5. Thank you for your interesting question, Ted.

    If the people can see the priest's actions on the altar, is that the same as seeing what he is "doing?" What is going on is a vast mystery. The post-Communion prayers often speak of "participating in the mysteries"–the sacrament, which has a specifically *hidden* meaning. The priest's actions, especially in the simplified postconciliar rubrics, are not very expressive of what the priest is doing. And those gestures which are telling can be easily seen from any angle: the elevations, the imposition of hands at the epiclesis, the sign of the cross, the genuflections…

    The lines of sight to God in Dionysius are a mediation or a kind of climbing of the clerical ranks, from the deacon who is closest to the people, to the priest, all the way to the bishop or hierarch, who is closest to God and spends all his time on divine things.

  6. I do not concede that anyones participation is ipso facto enhanced by being able to see "more."
    If this were true the spotlight would never have been invented, nor would film directors use close-ups.
    For that matter, we wouldnt have pericopes in the lectionary.
    Focus on the essential ofttimes requires blocking distractions, and looking at something all the time can serve to make it invisible.
    (Save the Liturgy, Save the World)

  7. I agree, it is distracting. And the priest should not be distracted, he is prayying to God on our behalf.
    If the priest prays the Canon facing 'East' with the people, that is no more than seven minutes of the Mass. When the priest faces the people for the orations, he probably has his eyes on the Missal, similarly when he is reading the Gospel. When he is sitting, he is not the focus of attention. But when he says 'The Lord be with you' he should signal that he means it, by eye contact.

  8. Performance? It is an incredibly shallow point of view. We are praying as you are praying, you're not performing for us, we're praying together the most central mystery of the church. When we pray before Mass, do we not pray together, Why would our prayer of the Mass be any different or are the people not a part of what is being prayed? Seems to me, it our gifts being offered and we are most certainly being involved.

  9. There is an additional matter in SC14 that is relevant. Why should the faithful actively participate in the liturgy in the first place? The justification for this is in the first paragraph, which states that it is the duty of the faithful as a "Royal priesthood" to actively participate in the liturgy. This is the idea of the priesthood of believers which the Protestants stressed at the Reformation. It actually became a problem in the 1980's when it was taken to an extreme, when it was taken to mean that the ordained priest was a mere presider for the faithful who were all priests (on almost the same level as the ordained minister) by virtue of their baptism. St JPII condemned that. Nevertheless, the idea of the priesthood of believers, the Royal priesthood, requires, according to SC14. that the faithful fully participate and act in the liturgy as the ordained priest does, implying an ad populum stance of the ordained minister at the altar, so the Royal priesthood can be on he other side of the altar in concord with the ordained minister.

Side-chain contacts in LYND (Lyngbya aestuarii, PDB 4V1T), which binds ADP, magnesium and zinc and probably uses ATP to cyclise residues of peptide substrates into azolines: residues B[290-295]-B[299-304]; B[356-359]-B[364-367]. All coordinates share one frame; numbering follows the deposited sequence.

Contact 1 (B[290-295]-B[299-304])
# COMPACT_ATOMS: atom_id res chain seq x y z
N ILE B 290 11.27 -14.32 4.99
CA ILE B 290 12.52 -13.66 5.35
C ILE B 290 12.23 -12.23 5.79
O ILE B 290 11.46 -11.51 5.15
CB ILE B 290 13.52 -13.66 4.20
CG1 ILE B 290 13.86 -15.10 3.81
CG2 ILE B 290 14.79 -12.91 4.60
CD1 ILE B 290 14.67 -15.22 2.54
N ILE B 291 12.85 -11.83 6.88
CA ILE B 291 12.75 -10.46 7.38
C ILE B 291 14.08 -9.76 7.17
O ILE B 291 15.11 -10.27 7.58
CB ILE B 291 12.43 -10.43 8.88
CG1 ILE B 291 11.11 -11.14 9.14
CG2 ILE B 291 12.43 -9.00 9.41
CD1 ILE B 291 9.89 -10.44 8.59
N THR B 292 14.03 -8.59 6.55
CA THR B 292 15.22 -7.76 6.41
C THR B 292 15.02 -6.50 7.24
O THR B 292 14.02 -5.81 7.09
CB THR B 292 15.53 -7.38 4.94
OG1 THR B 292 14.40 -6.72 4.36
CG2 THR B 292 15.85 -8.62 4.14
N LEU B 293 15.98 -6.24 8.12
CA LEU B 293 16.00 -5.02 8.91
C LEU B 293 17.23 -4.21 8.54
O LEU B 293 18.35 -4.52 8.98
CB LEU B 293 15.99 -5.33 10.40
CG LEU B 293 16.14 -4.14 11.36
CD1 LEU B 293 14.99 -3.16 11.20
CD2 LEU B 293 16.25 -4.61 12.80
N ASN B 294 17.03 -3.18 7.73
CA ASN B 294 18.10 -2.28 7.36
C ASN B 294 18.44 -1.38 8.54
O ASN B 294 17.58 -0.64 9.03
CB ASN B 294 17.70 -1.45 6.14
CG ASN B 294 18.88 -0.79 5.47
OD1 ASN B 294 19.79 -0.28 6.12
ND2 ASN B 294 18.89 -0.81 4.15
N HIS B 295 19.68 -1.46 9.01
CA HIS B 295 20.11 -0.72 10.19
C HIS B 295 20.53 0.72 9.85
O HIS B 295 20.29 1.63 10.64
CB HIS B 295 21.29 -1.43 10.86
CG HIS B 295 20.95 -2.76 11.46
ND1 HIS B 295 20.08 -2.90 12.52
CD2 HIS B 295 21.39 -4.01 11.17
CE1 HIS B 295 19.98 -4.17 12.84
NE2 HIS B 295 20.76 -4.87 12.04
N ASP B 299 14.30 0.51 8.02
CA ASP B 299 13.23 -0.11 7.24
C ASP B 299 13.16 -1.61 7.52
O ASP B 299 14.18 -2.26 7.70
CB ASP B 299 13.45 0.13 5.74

As you can see, the Modernists were successful in surreptitiously planting seeds in SC that were not noticed at the time, but which quickly bore fruit in the radical changes they were able to effect in the liturgy once brought out and expanded.

  10. I haven't found anything in any church documents saying the priest should face one way or the other.

  11. I'm of the opinion that most of the liturgical changwes since Vatican 2 have not been helpful and the sooner they are undone the better. However, I just wonder, in view of the current disastrous revelations from different parts of the world, whether arguments about which way the priest faces is a bit like re-arranging the deckchairs on the Titanic. (I don't want to stretch that analogy too far, although the Church in some parts of the world has a decided list to one side or the other – which does not matter – and is in danger of sinking. Ireland, for example?)
    In reply to bhcordova is it not implied that in the absence of any instruction to do otherwise, the Council Fathers wanted things to stay the way they were?

  12. Thank you, Kathleen, for drawing our attention to the proper focus of the Mass.

    Ad orientem worship, for me, was the determining factor in leaving behind the Ordinary Form of the Mass. Or, rather, versus populum worship drove me away from the Ordinary Form. I attended the Extraordinary Form of the Mass for several years, concurrent with the Ordinary Form, but an irrational anti-Vatican II attitude expressed by the parishioners there became oppressive and a constant distraction, a distraction that found its way into the Mass (via homilies, choir rehearsals). I now attend the local Ordinariate Mass (Divine Worship: the Missal), which is prayed ad orientem, and I have never been more at peace in the Liturgy. There is no doubt to Whom worship is directed in the Ordinariate Liturgy.

    Ad orientem worship has us facing God together, and avoids putting the priest in the role of "Father Celebrity" and the people in the position of worshipping each other.